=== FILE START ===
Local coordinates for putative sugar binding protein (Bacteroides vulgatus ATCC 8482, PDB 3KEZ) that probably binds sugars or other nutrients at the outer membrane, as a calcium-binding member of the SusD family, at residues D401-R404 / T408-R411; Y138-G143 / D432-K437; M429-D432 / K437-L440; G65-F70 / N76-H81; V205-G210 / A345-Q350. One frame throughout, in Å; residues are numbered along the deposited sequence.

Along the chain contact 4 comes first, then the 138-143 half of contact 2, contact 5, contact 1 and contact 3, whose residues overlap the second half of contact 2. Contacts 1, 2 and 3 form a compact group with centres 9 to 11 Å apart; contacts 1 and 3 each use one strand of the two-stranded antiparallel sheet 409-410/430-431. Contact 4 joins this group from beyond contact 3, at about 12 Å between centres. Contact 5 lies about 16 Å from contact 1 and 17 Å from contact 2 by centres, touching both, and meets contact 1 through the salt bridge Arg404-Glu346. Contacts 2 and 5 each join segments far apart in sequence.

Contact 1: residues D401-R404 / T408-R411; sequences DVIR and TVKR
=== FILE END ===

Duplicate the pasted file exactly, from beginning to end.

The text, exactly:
Local coordinates for putative sugar binding protein (Bacteroides vulgatus ATCC 8482, PDB 3KEZ) that probably binds sugars or other nutrients at the outer membrane, as a calcium-binding member of the SusD family, at residues D401-R404 / T408-R411; Y138-G143 / D432-K437; M429-D432 / K437-L440; G65-F70 / N76-H81; V205-G210 / A345-Q350. One frame throughout, in Å; residues are numbered along the deposited sequence.

Along the chain contact 4 comes first, then the 138-143 half of contact 2, contact 5, contact 1 and contact 3, whose residues overlap the second half of contact 2. Contacts 1, 2 and 3 form a compact group with centres 9 to 11 Å apart; contacts 1 and 3 each use one strand of the two-stranded antiparallel sheet 409-410/430-431. Contact 4 joins this group from beyond contact 3, at about 12 Å between centres. Contact 5 lies about 16 Å from contact 1 and 17 Å from contact 2 by centres, touching both, and meets contact 1 through the salt bridge Arg404-Glu346. Contacts 2 and 5 each join segments far apart in sequence.

Contact 1: residues D401-R404 / T408-R411; sequences DVIR and TVKR